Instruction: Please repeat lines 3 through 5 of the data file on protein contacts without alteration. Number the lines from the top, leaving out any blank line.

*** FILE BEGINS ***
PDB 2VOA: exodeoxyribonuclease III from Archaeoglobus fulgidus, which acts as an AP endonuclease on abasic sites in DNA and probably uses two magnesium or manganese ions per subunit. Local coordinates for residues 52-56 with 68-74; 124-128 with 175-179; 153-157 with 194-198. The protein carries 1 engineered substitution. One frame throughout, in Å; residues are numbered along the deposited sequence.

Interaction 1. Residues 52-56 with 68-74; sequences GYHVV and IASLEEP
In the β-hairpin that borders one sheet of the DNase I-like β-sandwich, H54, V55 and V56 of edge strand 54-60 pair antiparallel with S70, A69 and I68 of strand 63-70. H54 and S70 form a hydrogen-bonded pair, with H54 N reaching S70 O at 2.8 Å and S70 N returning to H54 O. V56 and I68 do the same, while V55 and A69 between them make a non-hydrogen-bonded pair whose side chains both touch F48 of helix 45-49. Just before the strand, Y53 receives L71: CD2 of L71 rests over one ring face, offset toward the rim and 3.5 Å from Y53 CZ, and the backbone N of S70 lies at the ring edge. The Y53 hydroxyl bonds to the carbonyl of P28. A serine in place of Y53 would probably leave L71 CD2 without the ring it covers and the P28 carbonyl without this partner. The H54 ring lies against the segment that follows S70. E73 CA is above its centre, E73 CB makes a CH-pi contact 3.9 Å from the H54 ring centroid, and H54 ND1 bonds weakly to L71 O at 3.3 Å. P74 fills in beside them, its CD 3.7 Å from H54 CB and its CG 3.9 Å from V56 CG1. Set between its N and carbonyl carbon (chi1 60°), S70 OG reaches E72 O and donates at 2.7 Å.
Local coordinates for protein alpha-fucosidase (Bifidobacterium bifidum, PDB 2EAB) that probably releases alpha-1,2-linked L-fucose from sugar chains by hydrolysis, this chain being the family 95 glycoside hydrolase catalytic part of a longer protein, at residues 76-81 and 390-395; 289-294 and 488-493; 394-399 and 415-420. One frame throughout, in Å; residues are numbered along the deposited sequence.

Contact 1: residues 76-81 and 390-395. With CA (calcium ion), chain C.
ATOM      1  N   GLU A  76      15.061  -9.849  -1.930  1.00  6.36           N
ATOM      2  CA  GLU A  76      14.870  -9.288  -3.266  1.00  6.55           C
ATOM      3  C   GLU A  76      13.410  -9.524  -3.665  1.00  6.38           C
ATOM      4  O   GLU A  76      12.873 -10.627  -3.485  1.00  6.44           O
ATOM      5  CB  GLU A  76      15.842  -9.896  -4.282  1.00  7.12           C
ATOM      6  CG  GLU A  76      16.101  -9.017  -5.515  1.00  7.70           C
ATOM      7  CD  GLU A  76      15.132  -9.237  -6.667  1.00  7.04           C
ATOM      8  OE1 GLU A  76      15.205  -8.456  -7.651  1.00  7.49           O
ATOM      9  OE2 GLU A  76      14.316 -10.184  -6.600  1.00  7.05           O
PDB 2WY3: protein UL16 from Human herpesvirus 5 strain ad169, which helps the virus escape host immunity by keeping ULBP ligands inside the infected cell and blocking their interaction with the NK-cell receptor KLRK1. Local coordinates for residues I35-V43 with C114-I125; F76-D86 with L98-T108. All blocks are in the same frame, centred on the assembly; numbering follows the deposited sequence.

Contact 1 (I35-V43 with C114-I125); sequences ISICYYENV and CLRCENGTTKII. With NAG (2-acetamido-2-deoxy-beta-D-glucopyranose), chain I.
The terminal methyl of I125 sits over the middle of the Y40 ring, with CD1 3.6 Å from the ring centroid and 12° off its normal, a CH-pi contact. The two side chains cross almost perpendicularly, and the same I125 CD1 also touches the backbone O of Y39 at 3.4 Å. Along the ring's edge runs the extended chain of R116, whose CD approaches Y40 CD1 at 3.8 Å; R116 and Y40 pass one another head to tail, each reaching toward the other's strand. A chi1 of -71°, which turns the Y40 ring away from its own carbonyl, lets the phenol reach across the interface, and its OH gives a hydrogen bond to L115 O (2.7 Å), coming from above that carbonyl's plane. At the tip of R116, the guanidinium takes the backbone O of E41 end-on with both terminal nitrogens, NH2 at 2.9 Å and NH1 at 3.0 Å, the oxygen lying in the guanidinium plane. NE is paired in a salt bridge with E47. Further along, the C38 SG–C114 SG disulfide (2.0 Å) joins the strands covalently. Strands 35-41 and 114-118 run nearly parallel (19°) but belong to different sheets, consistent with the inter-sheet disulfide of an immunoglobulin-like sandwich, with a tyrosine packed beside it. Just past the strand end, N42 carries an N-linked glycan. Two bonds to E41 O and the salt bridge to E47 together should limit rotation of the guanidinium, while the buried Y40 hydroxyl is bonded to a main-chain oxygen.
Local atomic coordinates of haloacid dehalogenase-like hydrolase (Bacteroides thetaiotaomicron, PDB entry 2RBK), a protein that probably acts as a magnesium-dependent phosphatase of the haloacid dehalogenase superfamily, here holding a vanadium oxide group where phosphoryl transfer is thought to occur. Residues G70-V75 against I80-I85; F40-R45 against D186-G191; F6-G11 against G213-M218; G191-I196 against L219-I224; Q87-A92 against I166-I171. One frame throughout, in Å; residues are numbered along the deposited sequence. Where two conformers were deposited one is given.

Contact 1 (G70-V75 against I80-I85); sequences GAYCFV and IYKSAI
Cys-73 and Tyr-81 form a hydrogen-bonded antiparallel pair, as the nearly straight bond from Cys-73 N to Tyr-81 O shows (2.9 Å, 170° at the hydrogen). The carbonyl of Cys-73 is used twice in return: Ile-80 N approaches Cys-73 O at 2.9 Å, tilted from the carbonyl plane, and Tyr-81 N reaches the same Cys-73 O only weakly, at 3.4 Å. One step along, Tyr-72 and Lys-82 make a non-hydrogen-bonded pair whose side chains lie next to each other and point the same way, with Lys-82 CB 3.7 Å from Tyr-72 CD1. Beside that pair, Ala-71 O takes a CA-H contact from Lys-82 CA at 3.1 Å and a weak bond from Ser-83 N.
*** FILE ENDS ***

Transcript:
In the β-hairpin that borders one sheet of the DNase I-like β-sandwich, H54, V55 and V56 of edge strand 54-60 pair antiparallel with S70, A69 and I68 of strand 63-70. H54 and S70 form a hydrogen-bonded pair, with H54 N reaching S70 O at 2.8 Å and S70 N returning to H54 O. V56 and I68 do the same, while V55 and A69 between them make a non-hydrogen-bonded pair whose side chains both touch F48 of helix 45-49. Just before the strand, Y53 receives L71: CD2 of L71 rests over one ring face, offset toward the rim and 3.5 Å from Y53 CZ, and the backbone N of S70 lies at the ring edge. The Y53 hydroxyl bonds to the carbonyl of P28. A serine in place of Y53 would probably leave L71 CD2 without the ring it covers and the P28 carbonyl without this partner. The H54 ring lies against the segment that follows S70. E73 CA is above its centre, E73 CB makes a CH-pi contact 3.9 Å from the H54 ring centroid, and H54 ND1 bonds weakly to L71 O at 3.3 Å. P74 fills in beside them, its CD 3.7 Å from H54 CB and its CG 3.9 Å from V56 CG1. Set between its N and carbonyl carbon (chi1 60°), S70 OG reaches E72 O and donates at 2.7 Å.
Local coordinates for protein alpha-fucosidase (Bifidobacterium bifidum, PDB 2EAB) that probably releases alpha-1,2-linked L-fucose from sugar chains by hydrolysis, this chain being the family 95 glycoside hydrolase catalytic part of a longer protein, at residues 76-81 and 390-395; 289-294 and 488-493; 394-399 and 415-420. One frame throughout, in Å; residues are numbered along the deposited sequence.

Contact 1: residues 76-81 and 390-395. With CA (calcium ion), chain C.